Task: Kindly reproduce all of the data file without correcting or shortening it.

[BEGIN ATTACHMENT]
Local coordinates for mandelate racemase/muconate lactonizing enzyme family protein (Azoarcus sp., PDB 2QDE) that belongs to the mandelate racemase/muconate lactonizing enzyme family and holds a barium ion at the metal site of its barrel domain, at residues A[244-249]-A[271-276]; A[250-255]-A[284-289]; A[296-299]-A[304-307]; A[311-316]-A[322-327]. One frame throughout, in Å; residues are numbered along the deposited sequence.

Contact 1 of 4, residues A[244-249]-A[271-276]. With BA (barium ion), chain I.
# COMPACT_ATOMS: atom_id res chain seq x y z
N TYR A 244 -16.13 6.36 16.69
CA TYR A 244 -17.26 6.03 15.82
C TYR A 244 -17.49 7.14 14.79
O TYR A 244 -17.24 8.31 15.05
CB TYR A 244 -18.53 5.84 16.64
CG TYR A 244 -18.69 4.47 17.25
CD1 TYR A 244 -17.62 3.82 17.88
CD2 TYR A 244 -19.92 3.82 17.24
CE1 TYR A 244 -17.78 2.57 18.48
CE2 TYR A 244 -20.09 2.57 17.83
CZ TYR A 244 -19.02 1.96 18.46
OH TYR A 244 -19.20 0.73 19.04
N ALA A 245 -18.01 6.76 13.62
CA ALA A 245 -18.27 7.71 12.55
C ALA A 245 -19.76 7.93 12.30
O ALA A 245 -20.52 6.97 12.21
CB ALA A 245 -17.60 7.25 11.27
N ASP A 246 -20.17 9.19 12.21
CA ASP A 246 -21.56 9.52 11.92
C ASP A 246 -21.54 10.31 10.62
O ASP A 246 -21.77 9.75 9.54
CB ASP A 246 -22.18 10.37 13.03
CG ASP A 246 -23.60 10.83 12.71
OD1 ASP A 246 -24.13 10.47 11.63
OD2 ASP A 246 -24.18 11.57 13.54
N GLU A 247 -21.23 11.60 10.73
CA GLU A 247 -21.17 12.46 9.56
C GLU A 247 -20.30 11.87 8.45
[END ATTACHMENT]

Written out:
Local coordinates for mandelate racemase/muconate lactonizing enzyme family protein (Azoarcus sp., PDB 2QDE) that belongs to the mandelate racemase/muconate lactonizing enzyme family and holds a barium ion at the metal site of its barrel domain, at residues A[244-249]-A[271-276]; A[250-255]-A[284-289]; A[296-299]-A[304-307]; A[311-316]-A[322-327]. One frame throughout, in Å; residues are numbered along the deposited sequence.

Contact 1 of 4, residues A[244-249]-A[271-276]. With BA (barium ion), chain I.
# COMPACT_ATOMS: atom_id res chain seq x y z
N TYR A 244 -16.13 6.36 16.69
CA TYR A 244 -17.26 6.03 15.82
C TYR A 244 -17.49 7.14 14.79
O TYR A 244 -17.24 8.31 15.05
CB TYR A 244 -18.53 5.84 16.64
CG TYR A 244 -18.69 4.47 17.25
CD1 TYR A 244 -17.62 3.82 17.88
CD2 TYR A 244 -19.92 3.82 17.24
CE1 TYR A 244 -17.78 2.57 18.48
CE2 TYR A 244 -20.09 2.57 17.83
CZ TYR A 244 -19.02 1.96 18.46
OH TYR A 244 -19.20 0.73 19.04
N ALA A 245 -18.01 6.76 13.62
CA ALA A 245 -18.27 7.71 12.55
C ALA A 245 -19.76 7.93 12.30
O ALA A 245 -20.52 6.97 12.21
CB ALA A 245 -17.60 7.25 11.27
N ASP A 246 -20.17 9.19 12.21
CA ASP A 246 -21.56 9.52 11.92
C ASP A 246 -21.54 10.31 10.62
O ASP A 246 -21.77 9.75 9.54
CB ASP A 246 -22.18 10.37 13.03
CG ASP A 246 -23.60 10.83 12.71
OD1 ASP A 246 -24.13 10.47 11.63
OD2 ASP A 246 -24.18 11.57 13.54
N GLU A 247 -21.23 11.60 10.73
CA GLU A 247 -21.17 12.46 9.56
C GLU A 247 -20.30 11.87 8.45